Are we ready for another Wave of Corona?
By Tridib Raman
THE deadly pandemic of the coronavirus is increasing in many countries including India.
Cases of Covid-19 have traversed more than 80 lakhs all over the world and the official death toll has crossed 4.4 lakhs. India is in the top 3 countries where the asymptomatic infection is spreading. The number of infected in India has reached close to 3.4 lakhs. The death toll here is more than 9 thousand.
After the fierce onset of such a massive number of corona positive cases, now the fear of its second wave is shooting up. Many experts worldwide have speculated about the second wave.
The corona cases have resurfaced at Beijing in China, South Korea, Japan, Germany and some pockets of the United States. Places like Texas, California and Florida have seen confiding outbreaks weeks after their re-openings.
If we look at the current situation of India, it is now moving from lockdown to unlock the phase. Therefore, the very first question that comes to light is what will happen if the second wave comes and how terrible will it be. Because we lifted the unplanned lockdown by and large and started doing business without evaluating the current situation.
During the lockdown, we did not scale up the process of testing and contact tracing which was the need of time. Japanese financial research firm Nomura has put India on the list of 15 countries where coronavirus cases could see a rapid increase after lifting the lockdown.
The report states that after removing the lockdown, there will be two types of situations – good and bad both. In the good situation, the cases of coronavirus cases will recede because of herd-immunity, a condition when the virus may infect a huge portion of people in most areas, giving them immunity from re-infection.
The business will resume. So fear will decrease in the people and regular activities will increase. But in bad circumstances, cases of the coronavirus will return in the second wave.
The reason for recurring this second wave is still not clear but health experts are linking it to reopening of economic activities after lockdown. South Korea, who has been applauded for rigorous 3T formula (trace, test and treatment), when started easing its social distancing measures in April, new cases emerged.
At that point, South Korea suspended plans for relaxation till June end. And again it began the painstaking method of testing, contact-tracing, isolating to stop a cluster from growing into a wave. New cases of infection have even emerged in Japan and Germany, which dealt with the coronavirus through effective strategies during the earlier wave.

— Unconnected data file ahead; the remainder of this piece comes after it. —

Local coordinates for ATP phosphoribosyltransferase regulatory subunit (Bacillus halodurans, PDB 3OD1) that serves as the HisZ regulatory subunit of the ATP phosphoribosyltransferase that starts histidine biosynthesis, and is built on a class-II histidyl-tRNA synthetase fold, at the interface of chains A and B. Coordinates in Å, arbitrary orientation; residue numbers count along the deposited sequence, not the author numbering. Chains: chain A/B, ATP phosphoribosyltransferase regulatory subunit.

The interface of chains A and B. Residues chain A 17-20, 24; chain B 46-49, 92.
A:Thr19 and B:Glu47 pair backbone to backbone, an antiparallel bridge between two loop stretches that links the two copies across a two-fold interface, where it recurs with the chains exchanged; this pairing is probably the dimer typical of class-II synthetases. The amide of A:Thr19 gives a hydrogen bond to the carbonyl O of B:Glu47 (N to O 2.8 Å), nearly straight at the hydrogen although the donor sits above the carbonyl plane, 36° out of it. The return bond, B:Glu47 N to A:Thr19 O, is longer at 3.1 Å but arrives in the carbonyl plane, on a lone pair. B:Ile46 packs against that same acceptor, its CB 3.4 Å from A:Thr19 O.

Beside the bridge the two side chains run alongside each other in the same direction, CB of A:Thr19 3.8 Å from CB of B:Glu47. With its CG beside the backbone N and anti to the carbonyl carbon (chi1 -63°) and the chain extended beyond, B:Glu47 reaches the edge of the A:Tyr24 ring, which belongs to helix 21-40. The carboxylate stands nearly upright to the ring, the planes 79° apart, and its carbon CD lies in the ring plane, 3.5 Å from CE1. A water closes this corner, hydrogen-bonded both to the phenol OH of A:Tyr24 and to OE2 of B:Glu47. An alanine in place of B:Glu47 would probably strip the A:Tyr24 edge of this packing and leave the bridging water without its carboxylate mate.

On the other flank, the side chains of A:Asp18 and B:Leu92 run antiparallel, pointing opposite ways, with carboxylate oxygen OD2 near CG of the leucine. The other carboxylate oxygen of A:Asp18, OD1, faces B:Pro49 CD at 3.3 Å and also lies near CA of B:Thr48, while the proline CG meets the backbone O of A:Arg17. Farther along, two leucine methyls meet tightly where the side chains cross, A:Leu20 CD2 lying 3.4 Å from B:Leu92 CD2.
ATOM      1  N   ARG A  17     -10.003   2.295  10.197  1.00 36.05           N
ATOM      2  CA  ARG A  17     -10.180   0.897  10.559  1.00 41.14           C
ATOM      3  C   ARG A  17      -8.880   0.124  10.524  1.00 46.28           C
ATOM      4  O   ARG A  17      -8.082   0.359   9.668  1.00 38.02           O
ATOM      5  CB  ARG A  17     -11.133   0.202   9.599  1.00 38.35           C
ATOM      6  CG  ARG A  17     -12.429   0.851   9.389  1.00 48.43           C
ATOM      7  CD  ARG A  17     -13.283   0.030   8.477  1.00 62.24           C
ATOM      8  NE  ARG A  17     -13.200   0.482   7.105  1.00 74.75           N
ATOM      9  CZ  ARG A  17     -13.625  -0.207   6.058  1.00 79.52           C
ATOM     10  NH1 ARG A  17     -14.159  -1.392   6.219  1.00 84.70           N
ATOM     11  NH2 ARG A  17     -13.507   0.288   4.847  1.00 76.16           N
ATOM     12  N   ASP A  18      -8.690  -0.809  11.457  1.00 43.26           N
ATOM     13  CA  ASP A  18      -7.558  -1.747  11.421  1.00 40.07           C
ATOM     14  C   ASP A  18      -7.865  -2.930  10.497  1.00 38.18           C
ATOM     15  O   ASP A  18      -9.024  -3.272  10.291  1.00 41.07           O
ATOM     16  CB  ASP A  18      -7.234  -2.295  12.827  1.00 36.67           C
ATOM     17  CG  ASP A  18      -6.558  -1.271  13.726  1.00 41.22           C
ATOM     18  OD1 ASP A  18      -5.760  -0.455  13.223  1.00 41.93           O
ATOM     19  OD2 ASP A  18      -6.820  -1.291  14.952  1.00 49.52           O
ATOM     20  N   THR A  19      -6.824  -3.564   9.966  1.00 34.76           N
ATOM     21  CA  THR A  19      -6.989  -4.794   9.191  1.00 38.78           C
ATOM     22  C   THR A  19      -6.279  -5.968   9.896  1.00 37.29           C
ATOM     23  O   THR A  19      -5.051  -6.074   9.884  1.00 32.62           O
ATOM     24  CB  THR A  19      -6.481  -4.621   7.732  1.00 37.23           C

After the fierce onset of such a massive number of corona positive cases, now the fear of its second wave is shooting up. Many experts worldwide have speculated about the second wave
Resurface of the virus through local outbreak has been termed as a second wave although it is not a scientific term with well-defined parameters. The significantly severe surge in infected cases happens after the original number of infected cases has been quelled in a particular region.
Experts believe that in such circumstances infection is caused by a renewed strong virus that a large number of people have no immunity against and resulted in an outbreak.
A similar condition has been witnessed in China. Scientists are still finding new information about this novel virus. They discovered that the virus can be found in the saliva of an affected person for up to 30 days.
And in India spitting in public places is very common. Therefore, countries have imposed a fine on spitting in public places. So, there is a need to bring a change in India. In this scenario, you cannot believe that this battle is won by merely treating your patients successfully.
You have to be more vigilant, and this is the only option. The WHO has already warned to avoid speculating that the virus will disappear completely.
The organisation states that the coronavirus may persist among us, and a lot of effort will have to be taken to control it. It has also recommended the lifting of lockdown in stages to test the effect of each before moving to bigger openness.